Thursday, August 25, 2011
California Lighthouse Series - Lime Point, Marin County, CA
Lime Point, believe it or not, is under the Golden Gate Bridge. A rocky spur located on the northern side of the Golden Gate Bridge roughly extends 100 feet into the bay and is only 20 feet wide. Since San Francisco Bay is often engulfed in fog. An audible fog signal was built on Lime Point in 1883. The signal consisted of 2 12" steam whistles.
The steam whistles were an audible warning to passing ships. They were fueled by a 20,000 gallon water tank and approximately 150,000 tons of coal a year. Coal, in 1902, was not cheap. It cost $25.44 to operate the signal for 1 day. Oil cost $6.91 for a day so making the switch was a no brainer.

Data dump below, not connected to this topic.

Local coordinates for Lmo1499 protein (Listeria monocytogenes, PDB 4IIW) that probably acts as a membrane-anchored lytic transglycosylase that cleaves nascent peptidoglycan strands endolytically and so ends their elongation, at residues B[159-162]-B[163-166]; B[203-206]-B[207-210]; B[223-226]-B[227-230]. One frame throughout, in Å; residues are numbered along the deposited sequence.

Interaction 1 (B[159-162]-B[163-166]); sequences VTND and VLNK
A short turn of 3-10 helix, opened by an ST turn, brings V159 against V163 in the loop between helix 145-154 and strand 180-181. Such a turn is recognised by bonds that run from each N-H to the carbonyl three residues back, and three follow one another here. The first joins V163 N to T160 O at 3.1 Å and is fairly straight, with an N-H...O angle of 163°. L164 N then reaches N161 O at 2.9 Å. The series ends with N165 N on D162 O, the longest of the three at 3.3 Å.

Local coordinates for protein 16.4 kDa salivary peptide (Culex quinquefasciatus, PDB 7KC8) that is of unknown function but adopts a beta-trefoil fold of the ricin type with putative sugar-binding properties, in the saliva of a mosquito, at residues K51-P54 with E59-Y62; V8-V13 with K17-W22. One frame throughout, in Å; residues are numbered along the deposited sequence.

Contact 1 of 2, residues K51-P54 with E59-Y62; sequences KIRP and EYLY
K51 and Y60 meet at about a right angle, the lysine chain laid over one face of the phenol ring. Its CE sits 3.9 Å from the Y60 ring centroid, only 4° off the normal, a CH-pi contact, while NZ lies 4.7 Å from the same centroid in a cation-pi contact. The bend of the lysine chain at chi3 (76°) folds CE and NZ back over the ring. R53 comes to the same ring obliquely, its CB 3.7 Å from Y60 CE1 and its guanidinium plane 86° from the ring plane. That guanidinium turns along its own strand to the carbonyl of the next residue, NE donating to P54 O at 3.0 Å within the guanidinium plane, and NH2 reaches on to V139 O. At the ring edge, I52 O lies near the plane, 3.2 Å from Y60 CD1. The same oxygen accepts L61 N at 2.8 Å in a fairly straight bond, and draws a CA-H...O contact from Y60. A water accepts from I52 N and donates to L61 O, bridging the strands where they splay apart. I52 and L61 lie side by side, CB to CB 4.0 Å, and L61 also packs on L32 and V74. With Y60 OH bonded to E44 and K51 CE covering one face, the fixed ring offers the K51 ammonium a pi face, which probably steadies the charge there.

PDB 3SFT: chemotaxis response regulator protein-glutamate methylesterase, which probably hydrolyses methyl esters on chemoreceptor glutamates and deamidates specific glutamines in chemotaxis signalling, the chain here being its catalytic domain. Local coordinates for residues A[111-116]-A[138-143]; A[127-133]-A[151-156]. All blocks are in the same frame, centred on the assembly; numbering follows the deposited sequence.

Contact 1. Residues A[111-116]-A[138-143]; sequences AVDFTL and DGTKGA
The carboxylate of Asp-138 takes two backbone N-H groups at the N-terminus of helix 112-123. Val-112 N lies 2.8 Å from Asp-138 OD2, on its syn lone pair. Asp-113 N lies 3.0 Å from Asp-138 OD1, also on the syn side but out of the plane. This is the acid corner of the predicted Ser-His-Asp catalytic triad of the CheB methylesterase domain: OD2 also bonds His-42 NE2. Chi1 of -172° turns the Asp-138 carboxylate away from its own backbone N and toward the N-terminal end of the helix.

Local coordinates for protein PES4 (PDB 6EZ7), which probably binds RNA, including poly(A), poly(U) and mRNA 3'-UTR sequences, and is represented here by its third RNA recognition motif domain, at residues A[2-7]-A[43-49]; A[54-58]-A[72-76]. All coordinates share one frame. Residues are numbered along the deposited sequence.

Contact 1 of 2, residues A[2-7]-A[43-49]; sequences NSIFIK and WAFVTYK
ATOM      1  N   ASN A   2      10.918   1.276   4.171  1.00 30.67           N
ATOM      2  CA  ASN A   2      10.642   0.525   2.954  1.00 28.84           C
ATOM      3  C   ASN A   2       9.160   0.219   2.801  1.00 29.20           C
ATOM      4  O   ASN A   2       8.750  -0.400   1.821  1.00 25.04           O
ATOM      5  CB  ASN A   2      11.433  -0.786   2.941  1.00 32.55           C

In November 1900, lens lanterns were added to the signal station officially making Lime Point a lighthouse. The lights hung on the wall only 19 feet above the water.
Two men were assigned to keep Lime Point running smoothly. A 3rd story was added for a 3rd Keeper.
In 1937, the Golden Gate Bridge was completed and built directly over Lime Point. Still, the fog was tricky despite the light and sound from the lighthouse. In June 1960, a freighter rammed into the station when it wandered off course. The station's repair bill? $7,500. The ship's? $60,000.
Just before Christmas 1959, the Coast Guardsmen manning the station were robbed. Hard to imagine since the signal house in on such a narrow path, but they got away. 18 months later the station was automated.
Now, the remains of the station are still there, abandoned and vandalized. The building mostly goes unnoticed by the tourists who can't help but admire the awe-inspiring bridge.